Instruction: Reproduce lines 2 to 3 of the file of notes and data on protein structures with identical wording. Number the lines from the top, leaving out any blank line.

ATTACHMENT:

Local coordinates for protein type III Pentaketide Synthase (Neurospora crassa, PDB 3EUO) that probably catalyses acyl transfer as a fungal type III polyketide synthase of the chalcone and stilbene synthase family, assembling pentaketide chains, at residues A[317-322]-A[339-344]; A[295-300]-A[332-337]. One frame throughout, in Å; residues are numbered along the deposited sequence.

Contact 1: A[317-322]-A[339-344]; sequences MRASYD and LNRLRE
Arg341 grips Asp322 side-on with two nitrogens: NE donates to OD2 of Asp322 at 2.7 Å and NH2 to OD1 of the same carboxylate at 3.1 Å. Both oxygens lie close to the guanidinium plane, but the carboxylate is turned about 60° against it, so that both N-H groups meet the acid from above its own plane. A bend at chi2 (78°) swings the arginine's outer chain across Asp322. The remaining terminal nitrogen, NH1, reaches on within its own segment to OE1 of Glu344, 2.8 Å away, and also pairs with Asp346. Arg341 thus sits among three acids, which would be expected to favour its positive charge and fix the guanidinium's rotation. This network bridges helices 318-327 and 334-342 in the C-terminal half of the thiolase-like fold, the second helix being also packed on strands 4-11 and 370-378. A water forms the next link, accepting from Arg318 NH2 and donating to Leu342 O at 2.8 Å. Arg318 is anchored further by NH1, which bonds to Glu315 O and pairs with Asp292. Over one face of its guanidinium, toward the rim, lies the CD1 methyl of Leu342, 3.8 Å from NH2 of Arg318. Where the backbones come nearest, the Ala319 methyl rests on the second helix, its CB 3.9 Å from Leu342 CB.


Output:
Contact 1: A[317-322]-A[339-344]; sequences MRASYD and LNRLRE
Arg341 grips Asp322 side-on with two nitrogens: NE donates to OD2 of Asp322 at 2.7 Å and NH2 to OD1 of the same carboxylate at 3.1 Å. Both oxygens lie close to the guanidinium plane, but the carboxylate is turned about 60° against it, so that both N-H groups meet the acid from above its own plane. A bend at chi2 (78°) swings the arginine's outer chain across Asp322. The remaining terminal nitrogen, NH1, reaches on within its own segment to OE1 of Glu344, 2.8 Å away, and also pairs with Asp346. Arg341 thus sits among three acids, which would be expected to favour its positive charge and fix the guanidinium's rotation. This network bridges helices 318-327 and 334-342 in the C-terminal half of the thiolase-like fold, the second helix being also packed on strands 4-11 and 370-378. A water forms the next link, accepting from Arg318 NH2 and donating to Leu342 O at 2.8 Å. Arg318 is anchored further by NH1, which bonds to Glu315 O and pairs with Asp292. Over one face of its guanidinium, toward the rim, lies the CD1 methyl of Leu342, 3.8 Å from NH2 of Arg318. Where the backbones come nearest, the Ala319 methyl rests on the second helix, its CB 3.9 Å from Leu342 CB.